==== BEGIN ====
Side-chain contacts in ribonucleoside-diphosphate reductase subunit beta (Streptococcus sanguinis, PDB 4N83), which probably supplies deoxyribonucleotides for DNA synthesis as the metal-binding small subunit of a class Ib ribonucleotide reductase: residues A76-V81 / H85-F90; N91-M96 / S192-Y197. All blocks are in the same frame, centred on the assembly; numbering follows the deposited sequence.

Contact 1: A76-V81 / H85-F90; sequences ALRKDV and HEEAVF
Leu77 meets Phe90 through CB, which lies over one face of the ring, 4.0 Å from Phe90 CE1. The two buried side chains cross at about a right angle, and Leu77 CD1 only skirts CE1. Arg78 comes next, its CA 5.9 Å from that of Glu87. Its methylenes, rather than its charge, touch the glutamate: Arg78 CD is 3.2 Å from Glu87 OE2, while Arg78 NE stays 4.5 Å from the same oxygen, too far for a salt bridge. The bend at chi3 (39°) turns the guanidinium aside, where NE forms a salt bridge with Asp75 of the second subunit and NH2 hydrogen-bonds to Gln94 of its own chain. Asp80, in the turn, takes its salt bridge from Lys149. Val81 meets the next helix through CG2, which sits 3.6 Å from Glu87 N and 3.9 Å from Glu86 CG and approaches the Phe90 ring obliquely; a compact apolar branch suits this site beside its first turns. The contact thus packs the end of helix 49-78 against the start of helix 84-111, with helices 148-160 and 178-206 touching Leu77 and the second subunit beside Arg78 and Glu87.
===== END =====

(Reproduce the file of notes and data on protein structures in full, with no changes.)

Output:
Side-chain contacts in ribonucleoside-diphosphate reductase subunit beta (Streptococcus sanguinis, PDB 4N83), which probably supplies deoxyribonucleotides for DNA synthesis as the metal-binding small subunit of a class Ib ribonucleotide reductase: residues A76-V81 / H85-F90; N91-M96 / S192-Y197. All blocks are in the same frame, centred on the assembly; numbering follows the deposited sequence.

Contact 1: A76-V81 / H85-F90; sequences ALRKDV and HEEAVF
Leu77 meets Phe90 through CB, which lies over one face of the ring, 4.0 Å from Phe90 CE1. The two buried side chains cross at about a right angle, and Leu77 CD1 only skirts CE1. Arg78 comes next, its CA 5.9 Å from that of Glu87. Its methylenes, rather than its charge, touch the glutamate: Arg78 CD is 3.2 Å from Glu87 OE2, while Arg78 NE stays 4.5 Å from the same oxygen, too far for a salt bridge. The bend at chi3 (39°) turns the guanidinium aside, where NE forms a salt bridge with Asp75 of the second subunit and NH2 hydrogen-bonds to Gln94 of its own chain. Asp80, in the turn, takes its salt bridge from Lys149. Val81 meets the next helix through CG2, which sits 3.6 Å from Glu87 N and 3.9 Å from Glu86 CG and approaches the Phe90 ring obliquely; a compact apolar branch suits this site beside its first turns. The contact thus packs the end of helix 49-78 against the start of helix 84-111, with helices 148-160 and 178-206 touching Leu77 and the second subunit beside Arg78 and Glu87.